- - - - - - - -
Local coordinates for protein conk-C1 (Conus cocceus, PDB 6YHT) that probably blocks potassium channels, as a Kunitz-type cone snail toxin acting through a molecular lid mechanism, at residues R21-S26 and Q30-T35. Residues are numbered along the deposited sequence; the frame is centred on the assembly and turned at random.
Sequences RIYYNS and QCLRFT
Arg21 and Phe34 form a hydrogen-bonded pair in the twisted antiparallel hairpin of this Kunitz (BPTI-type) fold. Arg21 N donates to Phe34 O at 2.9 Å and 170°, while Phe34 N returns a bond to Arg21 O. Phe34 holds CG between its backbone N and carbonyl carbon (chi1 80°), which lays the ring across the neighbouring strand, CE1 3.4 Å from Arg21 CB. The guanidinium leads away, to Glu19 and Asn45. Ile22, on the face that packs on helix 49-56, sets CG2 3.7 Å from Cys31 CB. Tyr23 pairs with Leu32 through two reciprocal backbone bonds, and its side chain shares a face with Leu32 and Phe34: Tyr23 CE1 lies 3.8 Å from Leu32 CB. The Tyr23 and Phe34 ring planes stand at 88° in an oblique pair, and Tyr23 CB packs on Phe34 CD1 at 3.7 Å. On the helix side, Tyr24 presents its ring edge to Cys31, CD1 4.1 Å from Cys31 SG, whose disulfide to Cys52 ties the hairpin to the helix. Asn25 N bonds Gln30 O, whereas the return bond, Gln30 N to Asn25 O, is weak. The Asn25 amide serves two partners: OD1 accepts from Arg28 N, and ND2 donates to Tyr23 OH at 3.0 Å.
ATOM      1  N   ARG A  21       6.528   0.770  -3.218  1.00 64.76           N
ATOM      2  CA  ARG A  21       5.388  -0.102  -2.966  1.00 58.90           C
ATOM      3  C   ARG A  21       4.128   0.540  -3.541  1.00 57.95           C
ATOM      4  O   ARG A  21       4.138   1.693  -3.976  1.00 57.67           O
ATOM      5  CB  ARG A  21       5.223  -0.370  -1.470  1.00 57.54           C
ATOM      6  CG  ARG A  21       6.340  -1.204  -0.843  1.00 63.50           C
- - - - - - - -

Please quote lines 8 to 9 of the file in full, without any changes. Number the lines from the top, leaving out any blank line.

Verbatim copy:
ATOM      5  CB  ARG A  21       5.223  -0.370  -1.470  1.00 57.54           C
ATOM      6  CG  ARG A  21       6.340  -1.204  -0.843  1.00 63.50           C